US 3111277 A
Description (OCR text may contain errors)
Nov. 19, 1963 1 c. GRIMSLEY PORTABLE ELECTRIC FLASHLIGHT Filed Jan. 51, 1961 BY lfopoco C. Gf/Ms/ EY Ll LAL @Ml/111mm 3,111,277 PRTABLE ELECTRKC FLASIHIGHT Leopold C. Grimsley, Jackson Heights, N.Y., assigner to Henry Hyman, New York, NX. Filed Jan. 31, 1961, Ser. No. 86,124 Claims. (Cl. Zeil-19.66)
This invention relates to a portable electric ashli-ght, and, in particular, to such a ashlight wherein the handle portion, comprising the battery or batteries and usual switch, is connected with the actual light bulb in the order named, by a rigid extension element and a flexible manually-deformable self-form-maintaining hollow conduit, or 'gooseneck, whereby the light may be brought in close proximity fwith objects `to be inspected or rworked upon but -which are so located as to require an angled or bent probe to get near them.
The `general object of the invention is to provide such a ilashlight, having a handy vbattery case of conventional size adapted to hold one or more batteries, and to be tted, in the usual manner :with a switch, with an element constituting a rigid conduit of relatively small cross-section extending coaxially therefrom as a probe capable of being inserted through openings too small to accommodate the case, and, aixed to the outer end of the rigid conduit, a universally exible manually-deformable self-formimain taining conduit of suitable length of, say, some desired proportion to that of the rigid conduit, and including a light and bulls-eye lens, both within a protecting cartridge at the outer terminus of the tiexible conduit.
The invention is, as will be seen, specially concerned with the provision of a portable electric flashlight having the actual light thereof substantially at the end of a gooseneck of considerable length whereby objects and parts of intricate machinery and the like may be intensely illuminated even though conditions do not permit a flashlight of conventional structure to be placed close enough to accommodate the inspector or worker. While the apparatus of the invention does not provide means for literally bending light rays around curves, it approaches the advantages of such means in providing a universally flexible conduit, which may serve as a probe, and which carries the actual light, specially protected, at its extremity.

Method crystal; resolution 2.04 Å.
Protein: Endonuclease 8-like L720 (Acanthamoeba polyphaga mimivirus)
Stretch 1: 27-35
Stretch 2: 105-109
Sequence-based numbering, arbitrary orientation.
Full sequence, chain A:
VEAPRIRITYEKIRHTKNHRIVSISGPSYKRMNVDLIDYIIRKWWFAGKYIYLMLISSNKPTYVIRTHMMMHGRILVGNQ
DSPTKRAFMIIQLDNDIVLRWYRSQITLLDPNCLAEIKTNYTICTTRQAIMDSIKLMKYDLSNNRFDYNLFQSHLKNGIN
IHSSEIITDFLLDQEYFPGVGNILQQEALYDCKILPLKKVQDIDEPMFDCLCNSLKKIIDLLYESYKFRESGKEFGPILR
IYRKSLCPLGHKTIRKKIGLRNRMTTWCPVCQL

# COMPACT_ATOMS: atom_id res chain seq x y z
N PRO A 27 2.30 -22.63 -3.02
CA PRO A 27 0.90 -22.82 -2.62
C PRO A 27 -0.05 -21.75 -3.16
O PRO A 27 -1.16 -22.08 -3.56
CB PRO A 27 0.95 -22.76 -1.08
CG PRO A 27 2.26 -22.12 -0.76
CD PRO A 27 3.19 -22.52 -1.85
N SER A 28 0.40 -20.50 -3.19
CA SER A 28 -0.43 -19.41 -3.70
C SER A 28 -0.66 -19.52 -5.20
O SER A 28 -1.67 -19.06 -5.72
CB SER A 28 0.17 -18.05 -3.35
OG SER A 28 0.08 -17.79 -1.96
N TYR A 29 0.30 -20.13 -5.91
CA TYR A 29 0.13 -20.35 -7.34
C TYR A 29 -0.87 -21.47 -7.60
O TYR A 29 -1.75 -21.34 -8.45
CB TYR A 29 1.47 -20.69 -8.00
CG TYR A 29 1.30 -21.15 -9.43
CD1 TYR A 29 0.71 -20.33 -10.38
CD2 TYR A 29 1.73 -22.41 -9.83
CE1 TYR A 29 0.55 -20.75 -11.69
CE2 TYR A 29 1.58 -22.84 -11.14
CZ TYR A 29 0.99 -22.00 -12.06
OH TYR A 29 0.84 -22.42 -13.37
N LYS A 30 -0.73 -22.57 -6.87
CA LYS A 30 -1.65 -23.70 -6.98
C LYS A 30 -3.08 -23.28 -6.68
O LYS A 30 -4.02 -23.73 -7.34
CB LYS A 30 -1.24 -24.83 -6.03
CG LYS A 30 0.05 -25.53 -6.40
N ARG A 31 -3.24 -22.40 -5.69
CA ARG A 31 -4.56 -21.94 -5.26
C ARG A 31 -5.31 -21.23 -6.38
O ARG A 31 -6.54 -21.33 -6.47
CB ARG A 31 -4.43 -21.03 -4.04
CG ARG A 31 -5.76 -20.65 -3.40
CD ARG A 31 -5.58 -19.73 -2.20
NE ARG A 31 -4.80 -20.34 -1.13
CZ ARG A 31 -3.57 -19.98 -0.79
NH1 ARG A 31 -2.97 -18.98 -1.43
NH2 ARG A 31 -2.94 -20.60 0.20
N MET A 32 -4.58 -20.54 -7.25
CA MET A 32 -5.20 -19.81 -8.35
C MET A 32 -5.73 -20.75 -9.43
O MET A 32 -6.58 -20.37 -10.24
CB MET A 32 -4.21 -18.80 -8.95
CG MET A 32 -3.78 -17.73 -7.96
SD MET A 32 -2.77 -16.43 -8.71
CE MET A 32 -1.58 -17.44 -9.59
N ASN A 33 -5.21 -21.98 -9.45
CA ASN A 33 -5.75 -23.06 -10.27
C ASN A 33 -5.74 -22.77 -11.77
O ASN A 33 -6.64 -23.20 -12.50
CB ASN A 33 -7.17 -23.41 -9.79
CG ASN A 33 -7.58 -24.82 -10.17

A special feature of the invention is to provide a simple structure comprising all portions of the apparatus extending from the conventional battery and control case-ie., the rigid conduit, the succeeding universally llexible conduit, and the protected lightand lens-cartridge-that, for any reason, may be readily detached as a whole (unit) from the case. This lfeature is of particular importance in the event such extension portion of the flashlight is desired to be exchanged, for whatever reason, such as darnage or insuiciency of length of the extension portion. It may -be said here that the ease With which the battery and control case of the flashlight may be connected to and disconnected from the extension portion of much less cross-section, as well as of the property of being partially flexible, and the protected light cartridge, renders the invention suitable for a considerable variety of different uses. For example, lthe same battery and control case may be used with any one of a variety of extension portions. It will be understood herein that the comparative lengths of the rigid conduit connected to the battery and control case and of the universally flexible, or gooseneck, conduit, extending beyond the rigid conduit and carrying the light cartridge at its end are, with respect to each other, more or less immaterial; and that the whole of the extension portion of the ashlight, and the proportions of rigid and exible parts of such portion, are not critical; and that the extension portion of the flashlight may indeed be quite long, and the act-ual light bulb and lens cartridge Edili?? Patented Nov. 19, 1963 at a considerable distance from the conventional battery and control case, if desired.
Another special feature of the invention is to provide a novel cartridge, or protective sleeve -for the light bulb and its bulls-eye lens, to be mounted on the outer terminal of the universally ilexible, or gooseneck, part of the extension portion of the ashlight. The particular object with respect to this feature is to protect both the bulb and its lens from actual contact with any object capable of damaging them; in short, to recess both the lbulb and the lens -within a rigid, open-ended sleeve, suitable to withstand accidental blows directed more or less laterally to the axis of the llens ,and the bulb. As pertaining to this it may be mentioned that the entire protective cartridge may be readily removed so that the bulb is accessible for replacement.
A further feature of the invention is to provide such a flashlight of relatively simple and rugged parts, and, particularly, of an extremely elementary `circuit arrangement.